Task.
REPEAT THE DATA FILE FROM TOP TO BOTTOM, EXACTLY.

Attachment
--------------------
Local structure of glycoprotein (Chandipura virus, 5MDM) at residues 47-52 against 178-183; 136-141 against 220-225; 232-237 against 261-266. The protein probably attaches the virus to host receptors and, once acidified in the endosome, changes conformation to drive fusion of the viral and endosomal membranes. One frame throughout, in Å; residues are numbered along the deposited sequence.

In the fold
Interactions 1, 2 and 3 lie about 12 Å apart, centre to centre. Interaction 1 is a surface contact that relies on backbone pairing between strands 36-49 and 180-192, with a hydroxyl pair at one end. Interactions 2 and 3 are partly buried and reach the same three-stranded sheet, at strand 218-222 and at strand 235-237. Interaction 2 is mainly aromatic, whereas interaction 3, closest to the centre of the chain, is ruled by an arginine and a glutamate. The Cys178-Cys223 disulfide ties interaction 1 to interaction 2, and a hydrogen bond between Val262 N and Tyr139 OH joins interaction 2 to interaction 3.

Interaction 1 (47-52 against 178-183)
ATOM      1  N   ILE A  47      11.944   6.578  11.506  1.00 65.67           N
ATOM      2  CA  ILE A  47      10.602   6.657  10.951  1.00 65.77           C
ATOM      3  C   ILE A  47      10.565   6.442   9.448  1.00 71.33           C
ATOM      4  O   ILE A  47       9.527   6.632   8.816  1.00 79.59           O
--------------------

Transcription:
Local structure of glycoprotein (Chandipura virus, 5MDM) at residues 47-52 against 178-183; 136-141 against 220-225; 232-237 against 261-266. The protein probably attaches the virus to host receptors and, once acidified in the endosome, changes conformation to drive fusion of the viral and endosomal membranes. One frame throughout, in Å; residues are numbered along the deposited sequence.

In the fold
Interactions 1, 2 and 3 lie about 12 Å apart, centre to centre. Interaction 1 is a surface contact that relies on backbone pairing between strands 36-49 and 180-192, with a hydroxyl pair at one end. Interactions 2 and 3 are partly buried and reach the same three-stranded sheet, at strand 218-222 and at strand 235-237. Interaction 2 is mainly aromatic, whereas interaction 3, closest to the centre of the chain, is ruled by an arginine and a glutamate. The Cys178-Cys223 disulfide ties interaction 1 to interaction 2, and a hydrogen bond between Val262 N and Tyr139 OH joins interaction 2 to interaction 3.

Interaction 1 (47-52 against 178-183)
ATOM      1  N   ILE A  47      11.944   6.578  11.506  1.00 65.67           N
ATOM      2  CA  ILE A  47      10.602   6.657  10.951  1.00 65.77           C
ATOM      3  C   ILE A  47      10.565   6.442   9.448  1.00 71.33           C
ATOM      4  O   ILE A  47       9.527   6.632   8.816  1.00 79.59           O